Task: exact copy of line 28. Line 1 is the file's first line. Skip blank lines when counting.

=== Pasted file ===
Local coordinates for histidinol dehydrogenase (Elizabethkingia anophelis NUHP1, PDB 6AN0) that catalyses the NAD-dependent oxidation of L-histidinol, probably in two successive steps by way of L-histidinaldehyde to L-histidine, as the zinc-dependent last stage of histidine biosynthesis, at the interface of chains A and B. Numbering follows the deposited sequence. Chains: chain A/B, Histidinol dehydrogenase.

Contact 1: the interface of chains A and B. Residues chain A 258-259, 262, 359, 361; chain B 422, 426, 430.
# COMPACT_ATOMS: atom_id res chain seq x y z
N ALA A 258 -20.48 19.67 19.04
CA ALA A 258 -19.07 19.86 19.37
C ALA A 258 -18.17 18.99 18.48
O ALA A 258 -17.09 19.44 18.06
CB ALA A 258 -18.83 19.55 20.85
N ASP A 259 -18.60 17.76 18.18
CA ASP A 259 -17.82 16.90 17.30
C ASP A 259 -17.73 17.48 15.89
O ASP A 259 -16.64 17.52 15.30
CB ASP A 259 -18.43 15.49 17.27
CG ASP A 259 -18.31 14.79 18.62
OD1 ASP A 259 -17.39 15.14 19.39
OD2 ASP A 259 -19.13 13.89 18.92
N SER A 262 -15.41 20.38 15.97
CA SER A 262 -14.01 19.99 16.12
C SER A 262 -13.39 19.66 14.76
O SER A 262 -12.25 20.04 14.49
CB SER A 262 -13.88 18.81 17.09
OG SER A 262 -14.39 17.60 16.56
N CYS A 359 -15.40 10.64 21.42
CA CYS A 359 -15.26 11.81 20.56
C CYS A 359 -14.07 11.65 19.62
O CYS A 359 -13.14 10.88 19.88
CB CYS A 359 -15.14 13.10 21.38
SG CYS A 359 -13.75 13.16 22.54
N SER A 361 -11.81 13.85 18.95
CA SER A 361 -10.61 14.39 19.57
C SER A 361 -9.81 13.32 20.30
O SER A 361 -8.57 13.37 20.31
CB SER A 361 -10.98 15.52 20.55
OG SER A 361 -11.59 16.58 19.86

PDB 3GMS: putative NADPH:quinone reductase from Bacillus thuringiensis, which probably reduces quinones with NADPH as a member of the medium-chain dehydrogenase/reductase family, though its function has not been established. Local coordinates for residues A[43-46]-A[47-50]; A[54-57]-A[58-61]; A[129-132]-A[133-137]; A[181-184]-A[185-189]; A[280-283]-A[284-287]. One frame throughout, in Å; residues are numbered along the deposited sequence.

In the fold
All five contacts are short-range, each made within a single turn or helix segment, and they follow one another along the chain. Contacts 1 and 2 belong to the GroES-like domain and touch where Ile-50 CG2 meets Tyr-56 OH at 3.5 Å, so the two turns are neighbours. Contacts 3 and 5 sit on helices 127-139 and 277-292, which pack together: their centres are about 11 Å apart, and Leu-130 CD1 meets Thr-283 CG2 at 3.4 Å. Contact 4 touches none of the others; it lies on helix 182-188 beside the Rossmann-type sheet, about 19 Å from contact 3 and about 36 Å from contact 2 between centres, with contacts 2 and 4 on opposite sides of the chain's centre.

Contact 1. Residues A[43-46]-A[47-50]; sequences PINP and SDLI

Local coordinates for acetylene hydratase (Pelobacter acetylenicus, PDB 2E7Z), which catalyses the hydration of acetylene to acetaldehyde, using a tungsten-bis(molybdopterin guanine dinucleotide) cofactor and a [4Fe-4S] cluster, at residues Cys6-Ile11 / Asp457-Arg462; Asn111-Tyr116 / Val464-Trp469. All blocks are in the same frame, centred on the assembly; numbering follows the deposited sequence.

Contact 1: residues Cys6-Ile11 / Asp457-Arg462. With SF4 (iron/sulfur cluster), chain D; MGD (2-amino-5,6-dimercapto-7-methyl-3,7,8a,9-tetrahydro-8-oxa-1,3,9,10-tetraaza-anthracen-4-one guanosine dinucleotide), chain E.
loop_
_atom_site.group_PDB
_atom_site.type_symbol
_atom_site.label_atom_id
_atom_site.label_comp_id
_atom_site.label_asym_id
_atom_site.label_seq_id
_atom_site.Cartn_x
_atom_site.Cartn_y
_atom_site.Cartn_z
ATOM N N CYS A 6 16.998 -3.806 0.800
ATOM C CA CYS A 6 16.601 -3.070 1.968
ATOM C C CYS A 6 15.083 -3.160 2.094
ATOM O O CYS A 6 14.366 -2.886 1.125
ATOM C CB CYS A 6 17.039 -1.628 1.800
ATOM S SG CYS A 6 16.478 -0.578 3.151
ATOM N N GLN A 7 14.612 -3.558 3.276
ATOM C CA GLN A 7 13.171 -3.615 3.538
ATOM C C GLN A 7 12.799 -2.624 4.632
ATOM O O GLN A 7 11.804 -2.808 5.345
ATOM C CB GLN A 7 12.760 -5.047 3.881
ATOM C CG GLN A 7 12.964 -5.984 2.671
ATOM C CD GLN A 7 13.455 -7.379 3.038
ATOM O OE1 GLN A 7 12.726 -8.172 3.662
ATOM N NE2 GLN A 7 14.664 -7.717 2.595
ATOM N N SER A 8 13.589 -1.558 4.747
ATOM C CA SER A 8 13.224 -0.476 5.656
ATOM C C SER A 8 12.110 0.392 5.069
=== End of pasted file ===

SG CYS A 359 -13.75 13.16 22.54